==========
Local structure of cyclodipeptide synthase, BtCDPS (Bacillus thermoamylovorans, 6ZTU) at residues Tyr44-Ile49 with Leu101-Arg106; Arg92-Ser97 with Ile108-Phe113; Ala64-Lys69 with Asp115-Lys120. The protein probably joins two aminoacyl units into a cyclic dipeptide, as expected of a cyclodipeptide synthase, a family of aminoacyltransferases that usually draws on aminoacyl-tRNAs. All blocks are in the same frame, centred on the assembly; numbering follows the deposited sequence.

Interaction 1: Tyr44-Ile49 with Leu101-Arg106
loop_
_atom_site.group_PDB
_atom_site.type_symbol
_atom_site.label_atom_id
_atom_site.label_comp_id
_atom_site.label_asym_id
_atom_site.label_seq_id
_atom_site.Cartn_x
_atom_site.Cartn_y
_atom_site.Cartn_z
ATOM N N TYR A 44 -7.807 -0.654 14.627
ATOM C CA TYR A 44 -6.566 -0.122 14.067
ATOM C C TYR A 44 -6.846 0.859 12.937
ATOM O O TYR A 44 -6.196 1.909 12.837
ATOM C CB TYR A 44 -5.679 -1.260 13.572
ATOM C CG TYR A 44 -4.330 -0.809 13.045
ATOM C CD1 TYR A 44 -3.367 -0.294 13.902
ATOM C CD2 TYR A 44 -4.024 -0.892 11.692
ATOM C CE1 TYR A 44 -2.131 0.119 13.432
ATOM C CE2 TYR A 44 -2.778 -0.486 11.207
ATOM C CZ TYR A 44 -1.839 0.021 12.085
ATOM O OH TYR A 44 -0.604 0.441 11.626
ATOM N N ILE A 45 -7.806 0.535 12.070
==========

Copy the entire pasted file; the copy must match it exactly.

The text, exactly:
Local structure of cyclodipeptide synthase, BtCDPS (Bacillus thermoamylovorans, 6ZTU) at residues Tyr44-Ile49 with Leu101-Arg106; Arg92-Ser97 with Ile108-Phe113; Ala64-Lys69 with Asp115-Lys120. The protein probably joins two aminoacyl units into a cyclic dipeptide, as expected of a cyclodipeptide synthase, a family of aminoacyltransferases that usually draws on aminoacyl-tRNAs. All blocks are in the same frame, centred on the assembly; numbering follows the deposited sequence.

Interaction 1: Tyr44-Ile49 with Leu101-Arg106
loop_
_atom_site.group_PDB
_atom_site.type_symbol
_atom_site.label_atom_id
_atom_site.label_comp_id
_atom_site.label_asym_id
_atom_site.label_seq_id
_atom_site.Cartn_x
_atom_site.Cartn_y
_atom_site.Cartn_z
ATOM N N TYR A 44 -7.807 -0.654 14.627
ATOM C CA TYR A 44 -6.566 -0.122 14.067
ATOM C C TYR A 44 -6.846 0.859 12.937
ATOM O O TYR A 44 -6.196 1.909 12.837
ATOM C CB TYR A 44 -5.679 -1.260 13.572
ATOM C CG TYR A 44 -4.330 -0.809 13.045
ATOM C CD1 TYR A 44 -3.367 -0.294 13.902
ATOM C CD2 TYR A 44 -4.024 -0.892 11.692
ATOM C CE1 TYR A 44 -2.131 0.119 13.432
ATOM C CE2 TYR A 44 -2.778 -0.486 11.207
ATOM C CZ TYR A 44 -1.839 0.021 12.085
ATOM O OH TYR A 44 -0.604 0.441 11.626
ATOM N N ILE A 45 -7.806 0.535 12.070